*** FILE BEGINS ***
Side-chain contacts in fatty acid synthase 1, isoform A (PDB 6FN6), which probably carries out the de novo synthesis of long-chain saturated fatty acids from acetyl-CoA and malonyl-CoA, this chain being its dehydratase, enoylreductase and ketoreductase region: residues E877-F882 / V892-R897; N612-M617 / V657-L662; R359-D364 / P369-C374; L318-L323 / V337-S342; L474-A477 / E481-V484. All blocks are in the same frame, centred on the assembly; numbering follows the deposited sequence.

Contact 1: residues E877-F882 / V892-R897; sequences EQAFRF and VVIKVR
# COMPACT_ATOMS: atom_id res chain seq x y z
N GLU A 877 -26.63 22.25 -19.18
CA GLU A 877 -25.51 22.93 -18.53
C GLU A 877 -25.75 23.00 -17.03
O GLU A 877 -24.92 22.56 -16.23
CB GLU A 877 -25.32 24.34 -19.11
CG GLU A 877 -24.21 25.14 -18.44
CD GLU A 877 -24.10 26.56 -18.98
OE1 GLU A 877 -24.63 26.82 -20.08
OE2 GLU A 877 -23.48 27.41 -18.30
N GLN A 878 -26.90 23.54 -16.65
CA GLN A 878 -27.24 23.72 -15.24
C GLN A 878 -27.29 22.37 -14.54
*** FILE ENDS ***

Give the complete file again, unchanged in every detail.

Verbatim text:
Side-chain contacts in fatty acid synthase 1, isoform A (PDB 6FN6), which probably carries out the de novo synthesis of long-chain saturated fatty acids from acetyl-CoA and malonyl-CoA, this chain being its dehydratase, enoylreductase and ketoreductase region: residues E877-F882 / V892-R897; N612-M617 / V657-L662; R359-D364 / P369-C374; L318-L323 / V337-S342; L474-A477 / E481-V484. All blocks are in the same frame, centred on the assembly; numbering follows the deposited sequence.

Contact 1: residues E877-F882 / V892-R897; sequences EQAFRF and VVIKVR
# COMPACT_ATOMS: atom_id res chain seq x y z
N GLU A 877 -26.63 22.25 -19.18
CA GLU A 877 -25.51 22.93 -18.53
C GLU A 877 -25.75 23.00 -17.03
O GLU A 877 -24.92 22.56 -16.23
CB GLU A 877 -25.32 24.34 -19.11
CG GLU A 877 -24.21 25.14 -18.44
CD GLU A 877 -24.10 26.56 -18.98
OE1 GLU A 877 -24.63 26.82 -20.08
OE2 GLU A 877 -23.48 27.41 -18.30
N GLN A 878 -26.90 23.54 -16.65
CA GLN A 878 -27.24 23.72 -15.24
C GLN A 878 -27.29 22.37 -14.54